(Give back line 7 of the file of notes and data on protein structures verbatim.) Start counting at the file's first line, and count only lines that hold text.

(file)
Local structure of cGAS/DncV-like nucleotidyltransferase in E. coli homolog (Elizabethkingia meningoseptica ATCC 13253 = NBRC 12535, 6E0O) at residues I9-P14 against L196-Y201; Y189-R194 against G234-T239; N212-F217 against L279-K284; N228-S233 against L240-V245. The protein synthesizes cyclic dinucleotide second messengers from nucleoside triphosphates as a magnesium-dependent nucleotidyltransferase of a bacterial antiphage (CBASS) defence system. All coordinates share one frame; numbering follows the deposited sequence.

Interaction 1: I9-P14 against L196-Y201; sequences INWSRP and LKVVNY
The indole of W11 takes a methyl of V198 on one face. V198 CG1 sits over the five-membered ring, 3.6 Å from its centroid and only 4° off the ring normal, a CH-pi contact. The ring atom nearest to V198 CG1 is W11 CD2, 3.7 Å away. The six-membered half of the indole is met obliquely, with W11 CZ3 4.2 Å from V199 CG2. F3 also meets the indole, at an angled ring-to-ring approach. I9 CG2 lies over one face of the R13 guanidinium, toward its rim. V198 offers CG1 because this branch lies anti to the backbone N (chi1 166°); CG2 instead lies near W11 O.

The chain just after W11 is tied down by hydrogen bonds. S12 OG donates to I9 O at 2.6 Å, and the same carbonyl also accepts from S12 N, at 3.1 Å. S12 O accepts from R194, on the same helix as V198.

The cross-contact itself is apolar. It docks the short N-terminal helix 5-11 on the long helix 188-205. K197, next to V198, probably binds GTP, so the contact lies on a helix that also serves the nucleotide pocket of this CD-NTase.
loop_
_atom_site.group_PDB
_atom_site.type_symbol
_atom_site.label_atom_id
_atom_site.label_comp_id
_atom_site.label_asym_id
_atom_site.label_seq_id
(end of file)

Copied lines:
_atom_site.group_PDB